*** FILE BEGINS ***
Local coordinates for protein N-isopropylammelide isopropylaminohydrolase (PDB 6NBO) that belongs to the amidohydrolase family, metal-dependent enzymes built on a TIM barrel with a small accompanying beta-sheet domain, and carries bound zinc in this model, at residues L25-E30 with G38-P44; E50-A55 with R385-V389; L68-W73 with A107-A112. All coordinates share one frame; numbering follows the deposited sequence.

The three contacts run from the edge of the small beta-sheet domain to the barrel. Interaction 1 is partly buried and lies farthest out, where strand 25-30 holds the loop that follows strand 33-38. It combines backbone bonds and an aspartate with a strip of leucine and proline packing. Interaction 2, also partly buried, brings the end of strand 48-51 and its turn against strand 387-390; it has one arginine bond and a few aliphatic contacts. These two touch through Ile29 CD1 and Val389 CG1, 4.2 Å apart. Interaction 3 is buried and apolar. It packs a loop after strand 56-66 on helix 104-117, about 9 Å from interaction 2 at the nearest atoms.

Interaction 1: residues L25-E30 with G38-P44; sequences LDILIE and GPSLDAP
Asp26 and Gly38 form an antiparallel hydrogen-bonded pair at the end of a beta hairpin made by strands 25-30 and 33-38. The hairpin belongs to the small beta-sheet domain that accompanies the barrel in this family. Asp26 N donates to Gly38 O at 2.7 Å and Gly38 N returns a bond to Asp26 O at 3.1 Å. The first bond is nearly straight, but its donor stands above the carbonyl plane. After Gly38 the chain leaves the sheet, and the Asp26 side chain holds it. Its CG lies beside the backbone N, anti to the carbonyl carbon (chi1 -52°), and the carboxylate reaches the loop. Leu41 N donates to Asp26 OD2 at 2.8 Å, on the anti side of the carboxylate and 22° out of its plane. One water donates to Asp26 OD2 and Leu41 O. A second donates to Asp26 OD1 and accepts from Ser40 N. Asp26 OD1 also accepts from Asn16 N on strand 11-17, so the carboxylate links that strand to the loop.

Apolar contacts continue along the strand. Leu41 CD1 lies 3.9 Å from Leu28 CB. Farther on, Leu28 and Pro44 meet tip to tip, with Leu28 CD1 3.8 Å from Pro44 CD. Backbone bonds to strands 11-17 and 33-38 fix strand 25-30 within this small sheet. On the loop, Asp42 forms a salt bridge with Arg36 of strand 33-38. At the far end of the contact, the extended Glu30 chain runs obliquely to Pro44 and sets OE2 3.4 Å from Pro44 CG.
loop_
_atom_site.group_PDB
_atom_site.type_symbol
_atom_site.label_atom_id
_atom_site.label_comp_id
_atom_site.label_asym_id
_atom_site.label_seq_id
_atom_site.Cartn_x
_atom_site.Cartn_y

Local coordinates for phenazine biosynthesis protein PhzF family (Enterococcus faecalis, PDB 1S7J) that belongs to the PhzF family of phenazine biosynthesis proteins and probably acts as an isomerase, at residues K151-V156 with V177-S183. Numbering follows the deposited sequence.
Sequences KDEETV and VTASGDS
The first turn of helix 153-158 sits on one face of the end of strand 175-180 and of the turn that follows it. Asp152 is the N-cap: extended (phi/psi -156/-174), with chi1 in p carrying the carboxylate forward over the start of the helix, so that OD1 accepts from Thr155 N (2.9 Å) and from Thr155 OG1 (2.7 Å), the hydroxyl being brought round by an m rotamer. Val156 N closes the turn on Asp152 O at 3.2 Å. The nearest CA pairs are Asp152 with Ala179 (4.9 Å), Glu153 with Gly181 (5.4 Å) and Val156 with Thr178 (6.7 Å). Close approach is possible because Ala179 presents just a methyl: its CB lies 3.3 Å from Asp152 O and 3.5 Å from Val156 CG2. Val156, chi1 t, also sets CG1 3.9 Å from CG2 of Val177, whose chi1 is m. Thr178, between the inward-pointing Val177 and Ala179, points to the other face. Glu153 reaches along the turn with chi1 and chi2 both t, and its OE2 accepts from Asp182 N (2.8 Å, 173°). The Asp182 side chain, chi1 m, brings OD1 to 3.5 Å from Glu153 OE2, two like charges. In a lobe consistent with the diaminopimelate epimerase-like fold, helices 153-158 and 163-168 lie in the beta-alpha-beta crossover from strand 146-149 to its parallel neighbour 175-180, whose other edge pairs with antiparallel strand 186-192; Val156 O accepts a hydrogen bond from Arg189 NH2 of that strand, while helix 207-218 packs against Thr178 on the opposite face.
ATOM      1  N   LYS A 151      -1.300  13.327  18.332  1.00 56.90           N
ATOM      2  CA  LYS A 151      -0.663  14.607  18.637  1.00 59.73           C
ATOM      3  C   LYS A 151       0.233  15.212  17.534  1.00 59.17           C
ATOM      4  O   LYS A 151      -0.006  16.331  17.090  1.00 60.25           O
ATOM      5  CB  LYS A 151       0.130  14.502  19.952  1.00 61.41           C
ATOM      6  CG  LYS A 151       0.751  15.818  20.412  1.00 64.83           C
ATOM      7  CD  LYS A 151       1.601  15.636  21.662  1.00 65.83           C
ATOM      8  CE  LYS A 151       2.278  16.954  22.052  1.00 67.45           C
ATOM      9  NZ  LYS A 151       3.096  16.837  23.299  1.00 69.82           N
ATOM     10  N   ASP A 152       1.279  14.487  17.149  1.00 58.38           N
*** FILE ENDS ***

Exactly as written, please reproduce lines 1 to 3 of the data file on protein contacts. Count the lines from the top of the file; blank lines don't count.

Local coordinates for protein N-isopropylammelide isopropylaminohydrolase (PDB 6NBO) that belongs to the amidohydrolase family, metal-dependent enzymes built on a TIM barrel with a small accompanying beta-sheet domain, and carries bound zinc in this model, at residues L25-E30 with G38-P44; E50-A55 with R385-V389; L68-W73 with A107-A112. All coordinates share one frame; numbering follows the deposited sequence.

The three contacts run from the edge of the small beta-sheet domain to the barrel. Interaction 1 is partly buried and lies farthest out, where strand 25-30 holds the loop that follows strand 33-38. It combines backbone bonds and an aspartate with a strip of leucine and proline packing. Interaction 2, also partly buried, brings the end of strand 48-51 and its turn against strand 387-390; it has one arginine bond and a few aliphatic contacts. These two touch through Ile29 CD1 and Val389 CG1, 4.2 Å apart. Interaction 3 is buried and apolar. It packs a loop after strand 56-66 on helix 104-117, about 9 Å from interaction 2 at the nearest atoms.

Interaction 1: residues L25-E30 with G38-P44; sequences LDILIE and GPSLDAP